ViaSat’s Dankberg Personifies Entrepreneurial Engineer

By | March 1, 2004 | Feature

The choice of “Satellite Executive of the Year” always is open to second-guessing. A safe choice often is the CEO of a large satellite operator that has had a special year.

The accomplishments of past winners have taken the form of completing a bold acquisition or leading an intergovernmental satellite organization into privatization and commercial profitability as well as building one’s own satellite manufacturing and launch services company from scratch. SES Global’s [SES] President and CEO Romain Bausch took the first path. Eutelsat’s Chairman and CEO Giuliano Berretta blazed the second trail, while Orbital Sciences’ [ORB] Chairman and CEO David Thompson took the proverbial “road less traveled” when the rocket scientist used his entrepreneurial zeal to win the latter way.

Berretta and Thomson both are engineers by training. My position with Satellite News gives me occasional opportunities to interview them or hear them speak in public. The traditional business-side CEOs have their strong points, but the dream-weaving engineers always seem to be piecing together technical trends that can help to drive the industry forward. The value of identifying the latest trends and knowing which ones to chase and which simply to monitor cautiously cannot be understated. Billions of dollars can be squandered by choosing the wrong course.

Last week’s naming of Mark Dankberg, Carlsbad, Calif.-based ViaSat’s [VSAT] chairman, CEO and co-founder, as “Satellite Executive of the Year” is a tribute not only to his engineering training, but also to his employees who help him to identify trends and to develop products to meet expected demand. His company has won a number of significant military and commercial contracts during the past year, and that success did not come from luck. Much as a top chess player thinks many moves ahead to prevail in a match, Dankberg has forecasted the future well enough to boost earnings, notch record new bookings and grow revenues to new heights several quarters in a row.

In my view, Dankberg is well deserving of the award he will receive at the Satellite 2004 international conference and exhibition early next month. The award, given annually by our sister publication Via Satellite magazine, is a coveted honor. The recipient is chosen by an editorial advisory committee that includes Satellite News and Satellite Today editors and analysts.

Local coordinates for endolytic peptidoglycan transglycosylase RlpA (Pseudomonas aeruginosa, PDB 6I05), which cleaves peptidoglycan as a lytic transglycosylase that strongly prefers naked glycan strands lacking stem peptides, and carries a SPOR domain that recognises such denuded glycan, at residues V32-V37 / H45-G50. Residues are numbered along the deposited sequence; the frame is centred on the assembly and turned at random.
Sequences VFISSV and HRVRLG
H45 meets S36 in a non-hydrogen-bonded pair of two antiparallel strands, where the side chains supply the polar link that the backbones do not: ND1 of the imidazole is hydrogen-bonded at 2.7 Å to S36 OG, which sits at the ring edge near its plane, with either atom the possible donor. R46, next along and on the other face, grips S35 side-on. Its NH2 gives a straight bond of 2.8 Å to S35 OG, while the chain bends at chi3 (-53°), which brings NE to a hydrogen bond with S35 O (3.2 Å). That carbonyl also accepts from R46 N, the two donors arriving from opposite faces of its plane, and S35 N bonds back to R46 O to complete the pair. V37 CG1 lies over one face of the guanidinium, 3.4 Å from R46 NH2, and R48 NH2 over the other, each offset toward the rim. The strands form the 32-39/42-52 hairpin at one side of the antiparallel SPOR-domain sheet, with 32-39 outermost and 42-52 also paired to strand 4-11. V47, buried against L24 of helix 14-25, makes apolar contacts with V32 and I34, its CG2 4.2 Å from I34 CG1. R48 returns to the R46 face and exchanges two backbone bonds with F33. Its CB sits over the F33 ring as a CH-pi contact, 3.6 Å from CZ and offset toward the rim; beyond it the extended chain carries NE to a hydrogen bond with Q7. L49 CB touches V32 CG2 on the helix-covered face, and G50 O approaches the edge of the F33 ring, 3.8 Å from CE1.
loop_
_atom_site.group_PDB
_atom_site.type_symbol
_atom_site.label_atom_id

Dankberg personifies the entrepreneurial engineer who tries to anticipate market trends. He often initiates research-and-development efforts in promising areas others have yet to recognize. For those reasons, his company has been among the first to provide key new products in a number of market niches.

One example is ViaSat’s development of new open-standard satellite ground systems that are based on Data Over Cable Service Interface Specification (DOCSIS) and DVB-RCS, enabling the satellite industry to compete much more effectively in enterprise and consumer broadband markets.

“ViaSat became a clear cut choice this year because of the tremendous growth in financial strength and industry stature it achieved during 2003,” explained Nick Mitsis, Via Satellite’s editor. “These successes, combined with Mr. Dankberg’s ability to create successful business ventures in an industry still battling some high-profile failures of years past, make him an excellent recipient of the ‘Satellite Executive of the Year’ award, which recognizes sound business accomplishments for the past calendar year.”

“It’s very gratifying to be placed in the company of past winners such as Romain Bausch of SES Global, Giuliano Berretta of Eutelsat and Hugh Panero of XM Satellite Radio [XMSR],” says Dankberg, who graciously thanked his ViaSat employees for their “dedication, ingenuity and commitment to excellence.” Those characteristics are at the heart of ViaSat’s success, he added.

“This is really a testament to the level of technology and business innovation ViaSat people are bringing to the satellite communications industry,” Dankberg said.

The satellite industry would be much the weaker without the visionary engineers who combine technical expertise with business savvy to tap the opportunities of tomorrow.

–Paul Dykewicz

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